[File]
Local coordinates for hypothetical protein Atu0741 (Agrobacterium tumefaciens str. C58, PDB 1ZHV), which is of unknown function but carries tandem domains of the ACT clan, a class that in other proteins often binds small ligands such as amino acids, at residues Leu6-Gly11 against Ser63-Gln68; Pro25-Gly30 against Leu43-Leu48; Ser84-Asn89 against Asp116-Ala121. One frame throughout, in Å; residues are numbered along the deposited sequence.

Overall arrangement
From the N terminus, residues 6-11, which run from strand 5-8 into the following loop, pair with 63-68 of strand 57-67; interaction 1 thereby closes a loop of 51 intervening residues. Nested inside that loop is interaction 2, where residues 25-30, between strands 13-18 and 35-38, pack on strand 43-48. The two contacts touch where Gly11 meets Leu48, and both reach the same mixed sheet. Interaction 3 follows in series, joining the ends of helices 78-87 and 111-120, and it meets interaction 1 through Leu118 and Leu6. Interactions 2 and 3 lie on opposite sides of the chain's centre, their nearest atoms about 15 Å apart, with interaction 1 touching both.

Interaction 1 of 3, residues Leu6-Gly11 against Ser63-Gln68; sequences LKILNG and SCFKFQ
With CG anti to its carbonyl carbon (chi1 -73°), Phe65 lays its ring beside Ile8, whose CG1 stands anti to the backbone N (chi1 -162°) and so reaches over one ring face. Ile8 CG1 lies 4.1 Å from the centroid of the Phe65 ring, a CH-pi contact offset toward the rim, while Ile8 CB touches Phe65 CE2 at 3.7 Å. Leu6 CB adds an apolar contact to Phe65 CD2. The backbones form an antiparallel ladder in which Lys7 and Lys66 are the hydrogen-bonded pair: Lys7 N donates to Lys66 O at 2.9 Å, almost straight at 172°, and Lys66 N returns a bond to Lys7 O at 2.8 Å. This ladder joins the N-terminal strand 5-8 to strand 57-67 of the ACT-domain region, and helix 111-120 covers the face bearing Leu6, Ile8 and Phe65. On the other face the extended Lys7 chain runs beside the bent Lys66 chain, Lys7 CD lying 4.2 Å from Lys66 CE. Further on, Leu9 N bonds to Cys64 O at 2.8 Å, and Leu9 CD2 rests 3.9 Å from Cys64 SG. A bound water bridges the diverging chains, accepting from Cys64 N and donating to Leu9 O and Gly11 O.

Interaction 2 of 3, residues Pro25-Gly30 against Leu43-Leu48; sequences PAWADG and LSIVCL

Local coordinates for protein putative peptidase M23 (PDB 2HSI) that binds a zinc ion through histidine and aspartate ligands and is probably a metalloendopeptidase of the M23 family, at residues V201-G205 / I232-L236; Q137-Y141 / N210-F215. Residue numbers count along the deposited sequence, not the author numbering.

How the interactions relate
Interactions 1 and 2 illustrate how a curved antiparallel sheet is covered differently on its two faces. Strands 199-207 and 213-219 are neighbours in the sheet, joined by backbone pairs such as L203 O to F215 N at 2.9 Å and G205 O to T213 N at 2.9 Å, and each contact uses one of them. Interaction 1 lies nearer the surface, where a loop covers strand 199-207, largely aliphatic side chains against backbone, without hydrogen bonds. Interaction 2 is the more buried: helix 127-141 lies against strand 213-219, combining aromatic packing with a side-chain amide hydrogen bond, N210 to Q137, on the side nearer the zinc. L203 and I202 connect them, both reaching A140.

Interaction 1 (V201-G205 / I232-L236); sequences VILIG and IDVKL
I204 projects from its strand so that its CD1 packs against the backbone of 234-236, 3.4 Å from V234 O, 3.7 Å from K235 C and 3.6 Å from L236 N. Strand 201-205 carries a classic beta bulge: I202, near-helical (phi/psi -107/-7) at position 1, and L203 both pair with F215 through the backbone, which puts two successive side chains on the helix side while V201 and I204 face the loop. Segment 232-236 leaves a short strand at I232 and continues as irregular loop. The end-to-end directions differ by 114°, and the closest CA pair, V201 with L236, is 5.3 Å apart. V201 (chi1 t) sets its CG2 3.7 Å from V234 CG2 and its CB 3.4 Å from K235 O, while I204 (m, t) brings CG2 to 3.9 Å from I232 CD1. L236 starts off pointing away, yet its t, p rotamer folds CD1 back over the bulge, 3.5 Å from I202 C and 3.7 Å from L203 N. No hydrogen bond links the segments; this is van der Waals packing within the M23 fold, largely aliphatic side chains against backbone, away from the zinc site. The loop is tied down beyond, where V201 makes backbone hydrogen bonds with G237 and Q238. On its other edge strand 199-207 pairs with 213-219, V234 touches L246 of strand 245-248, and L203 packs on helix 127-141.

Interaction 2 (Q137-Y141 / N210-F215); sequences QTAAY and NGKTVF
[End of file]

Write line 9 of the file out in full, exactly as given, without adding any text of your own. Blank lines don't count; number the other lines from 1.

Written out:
Interactions 1 and 2 illustrate how a curved antiparallel sheet is covered differently on its two faces. Strands 199-207 and 213-219 are neighbours in the sheet, joined by backbone pairs such as L203 O to F215 N at 2.9 Å and G205 O to T213 N at 2.9 Å, and each contact uses one of them. Interaction 1 lies nearer the surface, where a loop covers strand 199-207, largely aliphatic side chains against backbone, without hydrogen bonds. Interaction 2 is the more buried: helix 127-141 lies against strand 213-219, combining aromatic packing with a side-chain amide hydrogen bond, N210 to Q137, on the side nearer the zinc. L203 and I202 connect them, both reaching A140.